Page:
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For the Belgian band, see Gwyllion (band).

Gwyllion or gwyllon (plural noun from the singular Gwyll or (Yr) Wyll "twilight, gloaming") is a Welsh word with a wide range of possible meanings including "ghosts, spirits," "night-wanderers (human or supernatural) up to no good, outlaws of the wild" etc. Gwyllion is only one of a number of words with these or similar meanings in Welsh. It is a comparatively recent word coined inadvertently in the 17th century by the Welsh lexicographer Dr John Davies (Mallwyd).[1] They may also be known as Mountain Fey, Fae, or fairies.

An account[edit]

One account of a species of gwyllion refers to them as ugly female spirits wearing ash-coloured clothing with an oblong four-pointed hat, and carrying a pot in one hand. They also are known by their disturbing laughter and their cries of "Wb!" . They are said to live in mountainous areas and love to mislead travellers or scare them. However, if one of these gwyllion in disguise enters your home and is treated right, it is believed they will do no harm. These gwyllion are repelled by metal knives, and a flash of a knife is thought to be enough to send them away.[citation needed]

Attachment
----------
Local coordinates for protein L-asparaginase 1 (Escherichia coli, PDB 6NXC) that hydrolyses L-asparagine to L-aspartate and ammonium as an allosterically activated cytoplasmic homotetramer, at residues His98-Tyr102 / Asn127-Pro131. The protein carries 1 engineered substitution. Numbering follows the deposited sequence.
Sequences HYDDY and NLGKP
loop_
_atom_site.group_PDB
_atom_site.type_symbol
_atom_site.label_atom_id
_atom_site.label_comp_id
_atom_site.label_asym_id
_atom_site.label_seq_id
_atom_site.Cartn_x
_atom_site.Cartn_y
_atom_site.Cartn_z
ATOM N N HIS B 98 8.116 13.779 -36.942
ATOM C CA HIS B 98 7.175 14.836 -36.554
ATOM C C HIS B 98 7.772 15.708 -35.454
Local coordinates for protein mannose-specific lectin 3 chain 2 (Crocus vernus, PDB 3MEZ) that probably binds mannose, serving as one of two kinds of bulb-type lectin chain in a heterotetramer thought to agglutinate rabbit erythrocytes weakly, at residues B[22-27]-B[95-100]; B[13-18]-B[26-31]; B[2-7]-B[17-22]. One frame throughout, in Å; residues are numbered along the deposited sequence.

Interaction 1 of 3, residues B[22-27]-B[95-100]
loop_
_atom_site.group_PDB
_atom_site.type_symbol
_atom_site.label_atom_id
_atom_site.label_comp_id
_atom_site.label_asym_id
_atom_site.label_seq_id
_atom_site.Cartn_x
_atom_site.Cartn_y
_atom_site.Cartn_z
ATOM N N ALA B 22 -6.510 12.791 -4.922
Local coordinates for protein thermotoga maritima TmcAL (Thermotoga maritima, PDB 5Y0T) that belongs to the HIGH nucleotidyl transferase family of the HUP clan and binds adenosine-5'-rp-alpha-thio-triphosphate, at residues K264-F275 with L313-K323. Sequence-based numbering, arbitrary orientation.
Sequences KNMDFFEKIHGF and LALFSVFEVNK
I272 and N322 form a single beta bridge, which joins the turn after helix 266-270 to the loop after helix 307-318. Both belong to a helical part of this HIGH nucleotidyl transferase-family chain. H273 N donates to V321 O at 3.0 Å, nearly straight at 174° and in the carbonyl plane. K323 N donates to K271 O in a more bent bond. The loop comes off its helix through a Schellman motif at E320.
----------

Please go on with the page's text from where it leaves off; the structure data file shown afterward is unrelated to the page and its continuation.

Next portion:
See also[edit]


  1. ^ Geiriadur Prifysgol Cymru, vol. I, gwyllon, gwyllion.